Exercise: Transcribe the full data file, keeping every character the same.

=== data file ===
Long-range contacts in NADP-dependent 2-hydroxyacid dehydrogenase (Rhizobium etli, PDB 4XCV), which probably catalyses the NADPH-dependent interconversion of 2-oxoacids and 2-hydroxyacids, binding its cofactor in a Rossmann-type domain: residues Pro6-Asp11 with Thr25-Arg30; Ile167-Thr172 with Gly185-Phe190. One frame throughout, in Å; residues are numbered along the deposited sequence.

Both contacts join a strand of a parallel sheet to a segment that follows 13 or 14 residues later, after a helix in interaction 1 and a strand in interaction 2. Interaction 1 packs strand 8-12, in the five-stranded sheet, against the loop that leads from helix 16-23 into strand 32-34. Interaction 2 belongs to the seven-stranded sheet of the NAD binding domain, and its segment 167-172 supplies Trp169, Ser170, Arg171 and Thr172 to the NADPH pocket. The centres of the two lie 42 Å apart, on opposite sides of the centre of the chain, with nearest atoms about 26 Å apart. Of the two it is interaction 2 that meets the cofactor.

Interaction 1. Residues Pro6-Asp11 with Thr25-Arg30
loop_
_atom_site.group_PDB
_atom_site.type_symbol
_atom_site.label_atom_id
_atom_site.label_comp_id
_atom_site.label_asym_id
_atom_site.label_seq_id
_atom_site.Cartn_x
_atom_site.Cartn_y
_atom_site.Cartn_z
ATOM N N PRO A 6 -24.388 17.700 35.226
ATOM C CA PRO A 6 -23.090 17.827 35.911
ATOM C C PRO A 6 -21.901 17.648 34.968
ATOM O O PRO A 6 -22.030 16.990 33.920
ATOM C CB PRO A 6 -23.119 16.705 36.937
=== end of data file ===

Long-range contacts in NADP-dependent 2-hydroxyacid dehydrogenase (Rhizobium etli, PDB 4XCV), which probably catalyses the NADPH-dependent interconversion of 2-oxoacids and 2-hydroxyacids, binding its cofactor in a Rossmann-type domain: residues Pro6-Asp11 with Thr25-Arg30; Ile167-Thr172 with Gly185-Phe190. One frame throughout, in Å; residues are numbered along the deposited sequence.

Both contacts join a strand of a parallel sheet to a segment that follows 13 or 14 residues later, after a helix in interaction 1 and a strand in interaction 2. Interaction 1 packs strand 8-12, in the five-stranded sheet, against the loop that leads from helix 16-23 into strand 32-34. Interaction 2 belongs to the seven-stranded sheet of the NAD binding domain, and its segment 167-172 supplies Trp169, Ser170, Arg171 and Thr172 to the NADPH pocket. The centres of the two lie 42 Å apart, on opposite sides of the centre of the chain, with nearest atoms about 26 Å apart. Of the two it is interaction 2 that meets the cofactor.

Interaction 1. Residues Pro6-Asp11 with Thr25-Arg30
loop_
_atom_site.group_PDB
_atom_site.type_symbol
_atom_site.label_atom_id
_atom_site.label_comp_id
_atom_site.label_asym_id
_atom_site.label_seq_id
_atom_site.Cartn_x
_atom_site.Cartn_y
_atom_site.Cartn_z
ATOM N N PRO A 6 -24.388 17.700 35.226
ATOM C CA PRO A 6 -23.090 17.827 35.911
ATOM C C PRO A 6 -21.901 17.648 34.968
ATOM O O PRO A 6 -22.030 16.990 33.920
ATOM C CB PRO A 6 -23.119 16.705 36.937